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© RCOM/Science
The foot of an asphalt flow offers ideal conditions for tubeworms. To the left you can see undisturbed ocean floor.
Asphalt flows from deep-sea volcanoes

New kind of volcano discovered in the Gulf of Mexico


Underwater volcanoes that spew asphalt instead of lava: they were discovered in the Gulf of Mexico during an expedition of the research vessel Sonne, led by Prof. Gerhard Bohrmann of the DFG Research Center Ocean Margins. On these volcanoes the multinational team of scientists encountered a previously unknown highly diverse ecosystem at a water depth of 3,000 meters. The prominent scientific journal Science reports the spectacular discovery in its issue of 14 May 2004.

Asphalt, commonly known to us as the material that covers our streets, has been found flowing out of mounds that rise 450 to 800 meters above the desert-like floor of the Gulf of Mexico. Researchers discovered the asphalt volcanoes during a cruise of the research vessel Sonne. First observed in video footage, the structures were confirmed by bottom samples taken during the expedition. "We were actually only searching for the presence of methane at the seafloor, instead we found a new kind of volcano associated with a complex ecosystem," relates Prof. Gerhard Bohrmann enthusiastically.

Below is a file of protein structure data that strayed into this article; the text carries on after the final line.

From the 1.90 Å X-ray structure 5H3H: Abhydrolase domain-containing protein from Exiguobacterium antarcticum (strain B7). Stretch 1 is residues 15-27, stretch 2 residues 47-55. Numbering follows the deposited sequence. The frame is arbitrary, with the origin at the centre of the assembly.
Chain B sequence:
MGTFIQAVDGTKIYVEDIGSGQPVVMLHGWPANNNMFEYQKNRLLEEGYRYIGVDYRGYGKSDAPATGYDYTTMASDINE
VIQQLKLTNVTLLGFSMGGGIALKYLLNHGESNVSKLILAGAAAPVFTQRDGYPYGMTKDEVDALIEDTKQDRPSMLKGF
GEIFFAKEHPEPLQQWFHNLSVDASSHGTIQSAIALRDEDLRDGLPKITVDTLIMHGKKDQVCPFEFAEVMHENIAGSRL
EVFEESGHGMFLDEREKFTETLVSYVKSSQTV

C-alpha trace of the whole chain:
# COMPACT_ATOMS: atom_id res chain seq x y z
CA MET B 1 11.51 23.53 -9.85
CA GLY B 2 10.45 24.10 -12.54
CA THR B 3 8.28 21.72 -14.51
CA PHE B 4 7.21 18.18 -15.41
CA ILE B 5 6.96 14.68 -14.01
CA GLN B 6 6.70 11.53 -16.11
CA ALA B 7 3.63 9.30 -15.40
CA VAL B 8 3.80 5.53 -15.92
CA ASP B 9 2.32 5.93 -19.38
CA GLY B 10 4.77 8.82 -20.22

The researchers surmise that such asphalt volcanoes only occur in the Gulf of Mexico, but that they are abundant there, because the conditions required for their formation - deep water, salt diapirs below the seafloor, and the presence of oil deposits - are found only here.

Comment: Asphalt volcanoes were discovered off the Californian coast last month.

When special microorganisms deep below the seafloor degrade petroleum, asphalt remains as a waste product. It is not unusual to find small amounts of this, but in some places in the Gulf of Mexico the asphalt covers more than a square kilometer of sea bottom. The researchers christened one of the mounds "Chapopote", after the Aztec word for asphalt. Video recordings of this mound clearly show how the asphalt flowed out of the crater and down the slope. The pictures are amazingly reminiscent of lava from volcanoes on land. In addition, they are home to numerous life forms: tube worms, clams, fish, crabs, and - typical for deep-sea oases - abundant bacteria.

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© RCOM/Science
Crabs, tubeworms and asphalt: an unusual combination. Which compounds these organisms use for food is not yet known.
Asphalt is commonly presumed to be hostile to life. "Nevertheless, we have now found a complete ecosystem, not only living on the asphalt, but also apparently feeding on it," says Bohrmann. The amazing thing about this is: as a waste product asphalt no longer contains the usual basic deep-sea nutrients, methane and hydrogen sulfide. Almost all animals living in the deep sea feed on such chemical compounds because energy from the sun only penetrates the upper layer of the ocean. "Now we have to find out what compounds the organisms on the asphalt volcanoes use, and how the network of life in this system is interconnected."

The geologist of the DFG Research Center Ocean Margins is fascinated. "As a scientist, one rarely has the opportunity to discover things that are still completely unknown. The chance for discoveries of this magnitude exists only in the deep sea."